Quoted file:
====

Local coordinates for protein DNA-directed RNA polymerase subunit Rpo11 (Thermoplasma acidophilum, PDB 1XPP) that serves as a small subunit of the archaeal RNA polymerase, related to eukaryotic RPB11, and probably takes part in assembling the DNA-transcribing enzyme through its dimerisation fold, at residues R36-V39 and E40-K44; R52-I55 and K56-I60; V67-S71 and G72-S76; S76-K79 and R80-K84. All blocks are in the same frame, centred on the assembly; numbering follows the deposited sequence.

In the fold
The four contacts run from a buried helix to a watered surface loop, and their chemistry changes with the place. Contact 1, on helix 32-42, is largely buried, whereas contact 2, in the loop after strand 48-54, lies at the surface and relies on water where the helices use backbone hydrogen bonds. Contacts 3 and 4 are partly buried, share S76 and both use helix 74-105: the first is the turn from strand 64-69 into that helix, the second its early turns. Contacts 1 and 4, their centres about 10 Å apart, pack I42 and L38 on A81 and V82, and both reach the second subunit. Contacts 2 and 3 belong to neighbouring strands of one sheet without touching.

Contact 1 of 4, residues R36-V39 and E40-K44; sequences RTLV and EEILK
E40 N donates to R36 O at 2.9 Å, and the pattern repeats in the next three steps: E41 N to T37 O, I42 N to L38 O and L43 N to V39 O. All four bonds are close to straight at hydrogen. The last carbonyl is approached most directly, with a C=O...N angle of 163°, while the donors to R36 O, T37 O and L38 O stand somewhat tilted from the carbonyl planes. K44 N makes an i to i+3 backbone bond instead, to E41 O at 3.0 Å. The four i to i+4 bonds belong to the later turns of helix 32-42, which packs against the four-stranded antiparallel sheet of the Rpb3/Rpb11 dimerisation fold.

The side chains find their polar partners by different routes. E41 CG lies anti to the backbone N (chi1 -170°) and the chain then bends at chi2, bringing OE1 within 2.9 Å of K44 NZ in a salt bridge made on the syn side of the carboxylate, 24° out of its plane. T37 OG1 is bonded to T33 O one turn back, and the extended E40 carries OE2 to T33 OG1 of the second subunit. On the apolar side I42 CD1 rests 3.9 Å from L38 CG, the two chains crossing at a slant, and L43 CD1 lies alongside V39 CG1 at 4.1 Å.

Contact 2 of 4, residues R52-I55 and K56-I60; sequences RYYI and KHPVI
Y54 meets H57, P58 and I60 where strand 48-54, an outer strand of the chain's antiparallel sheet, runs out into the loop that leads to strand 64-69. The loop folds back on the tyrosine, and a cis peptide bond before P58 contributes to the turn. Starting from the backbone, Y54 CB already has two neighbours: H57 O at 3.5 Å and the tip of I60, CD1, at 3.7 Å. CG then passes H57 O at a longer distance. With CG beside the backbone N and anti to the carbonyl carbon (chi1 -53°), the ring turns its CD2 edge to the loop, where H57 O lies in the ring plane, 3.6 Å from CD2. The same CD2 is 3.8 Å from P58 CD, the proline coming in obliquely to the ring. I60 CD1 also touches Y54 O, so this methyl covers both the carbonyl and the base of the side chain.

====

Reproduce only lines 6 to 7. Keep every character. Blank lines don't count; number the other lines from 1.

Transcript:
The side chains find their polar partners by different routes. E41 CG lies anti to the backbone N (chi1 -170°) and the chain then bends at chi2, bringing OE1 within 2.9 Å of K44 NZ in a salt bridge made on the syn side of the carboxylate, 24° out of its plane. T37 OG1 is bonded to T33 O one turn back, and the extended E40 carries OE2 to T33 OG1 of the second subunit. On the apolar side I42 CD1 rests 3.9 Å from L38 CG, the two chains crossing at a slant, and L43 CD1 lies alongside V39 CG1 at 4.1 Å.

Contact 2 of 4, residues R52-I55 and K56-I60; sequences RYYI and KHPVI